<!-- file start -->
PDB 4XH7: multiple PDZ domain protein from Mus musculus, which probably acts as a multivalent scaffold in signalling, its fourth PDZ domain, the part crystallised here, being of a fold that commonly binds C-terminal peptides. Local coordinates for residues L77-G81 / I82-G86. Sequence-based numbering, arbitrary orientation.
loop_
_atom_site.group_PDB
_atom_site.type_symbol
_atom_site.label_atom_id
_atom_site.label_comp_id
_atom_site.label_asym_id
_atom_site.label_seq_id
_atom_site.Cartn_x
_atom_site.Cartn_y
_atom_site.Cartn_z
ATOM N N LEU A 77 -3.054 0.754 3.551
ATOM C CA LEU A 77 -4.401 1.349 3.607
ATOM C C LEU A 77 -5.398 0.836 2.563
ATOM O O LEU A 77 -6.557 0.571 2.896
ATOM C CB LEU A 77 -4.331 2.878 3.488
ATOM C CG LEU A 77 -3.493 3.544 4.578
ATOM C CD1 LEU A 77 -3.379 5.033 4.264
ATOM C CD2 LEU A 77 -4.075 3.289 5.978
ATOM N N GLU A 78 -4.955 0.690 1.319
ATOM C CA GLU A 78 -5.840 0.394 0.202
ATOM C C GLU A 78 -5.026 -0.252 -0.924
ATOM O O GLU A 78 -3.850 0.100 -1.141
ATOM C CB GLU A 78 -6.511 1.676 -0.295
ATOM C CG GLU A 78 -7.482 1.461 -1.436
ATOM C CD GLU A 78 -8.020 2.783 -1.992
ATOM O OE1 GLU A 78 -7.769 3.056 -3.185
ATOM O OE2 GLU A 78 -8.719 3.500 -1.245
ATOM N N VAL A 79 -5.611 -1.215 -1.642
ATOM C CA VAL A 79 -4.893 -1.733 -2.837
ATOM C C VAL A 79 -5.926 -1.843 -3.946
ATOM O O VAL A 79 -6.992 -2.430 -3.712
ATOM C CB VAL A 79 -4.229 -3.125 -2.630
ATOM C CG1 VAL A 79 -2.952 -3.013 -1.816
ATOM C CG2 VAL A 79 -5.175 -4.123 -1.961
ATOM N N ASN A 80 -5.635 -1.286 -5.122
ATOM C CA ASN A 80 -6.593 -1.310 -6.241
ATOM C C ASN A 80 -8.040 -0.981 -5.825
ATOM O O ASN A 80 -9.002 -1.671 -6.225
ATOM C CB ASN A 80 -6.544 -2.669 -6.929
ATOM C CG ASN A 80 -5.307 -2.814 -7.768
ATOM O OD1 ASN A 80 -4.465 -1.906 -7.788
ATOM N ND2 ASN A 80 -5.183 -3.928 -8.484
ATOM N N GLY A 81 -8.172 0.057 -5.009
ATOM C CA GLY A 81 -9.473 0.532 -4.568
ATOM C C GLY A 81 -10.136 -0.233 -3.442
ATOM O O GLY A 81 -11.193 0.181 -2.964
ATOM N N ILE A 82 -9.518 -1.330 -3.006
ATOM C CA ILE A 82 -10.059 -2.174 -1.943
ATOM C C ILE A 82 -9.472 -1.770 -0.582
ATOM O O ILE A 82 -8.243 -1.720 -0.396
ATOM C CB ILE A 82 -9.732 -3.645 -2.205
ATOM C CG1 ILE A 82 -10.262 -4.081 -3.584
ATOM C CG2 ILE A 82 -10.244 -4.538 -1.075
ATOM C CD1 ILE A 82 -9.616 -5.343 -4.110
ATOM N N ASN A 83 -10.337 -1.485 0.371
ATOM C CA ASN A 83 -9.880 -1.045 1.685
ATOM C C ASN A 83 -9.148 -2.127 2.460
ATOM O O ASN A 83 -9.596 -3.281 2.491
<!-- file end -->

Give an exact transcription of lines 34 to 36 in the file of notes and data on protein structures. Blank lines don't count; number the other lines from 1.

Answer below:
ATOM C CG1 VAL A 79 -2.952 -3.013 -1.816
ATOM C CG2 VAL A 79 -5.175 -4.123 -1.961
ATOM N N ASN A 80 -5.635 -1.286 -5.122